EU Council of Ministers refuses to make details of millions spent public

25 October 2011

EU Council of Ministers refuses to make details of millions spent public

The European Parliament today declined to approve the accounts of the European Union Council of Ministers for 2009 because the Council refuses to make public the details of its spending. SP Euro-MP Dennis De Jong said that the lack of openness stretched ‘from the failure to go through tendering procedures in a third of the cases to the refusal to give details of spending by foreign affairs coordinator Catherine Ashton,’ adding that ‘there is also a gigantic excess of €17.8 million relating to the purchase of the Residence Palace international press centre in Brussels. In all of these instances and a dozen or so more the European Parliament wants to know what the money was spent on. The Council won’t explain, so we won’t approve the spending.’

In the European Parliament only the social democrats of the PES were happy with the Council’s position. PES leader Martin Schultz, a candidate for President of the Parliament in elections scheduled for December, was clearly hoping to ingratiate himself with the member states’ government leaders, but Dennis de Jong was unimpressed. “A parliamentarian who considers a power play more important than responsibility for millions of euros isn’t one who takes his task as a representative of the people seriously. In my view his behaviour is that of a careerist.”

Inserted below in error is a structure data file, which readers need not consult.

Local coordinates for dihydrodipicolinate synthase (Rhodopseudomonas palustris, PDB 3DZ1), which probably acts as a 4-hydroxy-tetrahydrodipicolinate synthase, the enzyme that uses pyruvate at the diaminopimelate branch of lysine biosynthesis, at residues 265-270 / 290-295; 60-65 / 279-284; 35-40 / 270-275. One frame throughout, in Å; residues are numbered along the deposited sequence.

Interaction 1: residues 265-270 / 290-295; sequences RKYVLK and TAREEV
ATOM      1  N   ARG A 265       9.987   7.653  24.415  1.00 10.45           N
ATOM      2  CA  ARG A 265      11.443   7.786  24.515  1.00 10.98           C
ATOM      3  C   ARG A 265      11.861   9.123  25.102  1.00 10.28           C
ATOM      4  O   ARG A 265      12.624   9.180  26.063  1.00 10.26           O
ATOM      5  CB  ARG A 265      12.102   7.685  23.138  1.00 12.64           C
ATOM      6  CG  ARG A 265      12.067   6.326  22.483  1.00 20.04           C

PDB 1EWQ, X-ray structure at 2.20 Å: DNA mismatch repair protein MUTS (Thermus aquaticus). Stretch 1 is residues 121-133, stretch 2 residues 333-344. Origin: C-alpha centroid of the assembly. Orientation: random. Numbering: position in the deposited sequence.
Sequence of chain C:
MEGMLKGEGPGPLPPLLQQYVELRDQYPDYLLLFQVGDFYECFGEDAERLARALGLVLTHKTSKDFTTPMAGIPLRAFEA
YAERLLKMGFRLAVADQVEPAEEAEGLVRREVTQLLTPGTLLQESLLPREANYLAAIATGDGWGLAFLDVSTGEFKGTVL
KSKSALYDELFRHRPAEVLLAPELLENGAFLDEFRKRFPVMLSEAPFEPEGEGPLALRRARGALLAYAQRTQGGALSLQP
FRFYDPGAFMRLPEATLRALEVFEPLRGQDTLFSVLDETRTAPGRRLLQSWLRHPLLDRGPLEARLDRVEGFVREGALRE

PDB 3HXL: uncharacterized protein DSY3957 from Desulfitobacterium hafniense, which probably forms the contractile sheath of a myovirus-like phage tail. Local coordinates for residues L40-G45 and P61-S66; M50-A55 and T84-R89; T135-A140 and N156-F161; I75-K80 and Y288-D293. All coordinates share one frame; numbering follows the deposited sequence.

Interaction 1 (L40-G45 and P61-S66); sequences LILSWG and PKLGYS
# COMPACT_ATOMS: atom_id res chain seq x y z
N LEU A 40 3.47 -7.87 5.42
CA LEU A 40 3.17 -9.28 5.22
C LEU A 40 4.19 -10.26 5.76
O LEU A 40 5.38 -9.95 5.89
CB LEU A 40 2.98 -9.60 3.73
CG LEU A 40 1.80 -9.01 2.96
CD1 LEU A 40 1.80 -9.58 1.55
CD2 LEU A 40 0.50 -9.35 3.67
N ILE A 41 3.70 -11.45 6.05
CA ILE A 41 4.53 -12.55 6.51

Today’s vote means that no payments will be made in relation to the Council of Ministers’ spending for 2009. There is nothing new about such problems, the same thing having happened to begin with last year and the year before, until the Council made concessions to the Parliament. “It looks as if the Council is going to turn up late again,” says De Jong. “This clash isn’t necessary. The Parliament has the last word on the spending and the Council should simply cooperate.”

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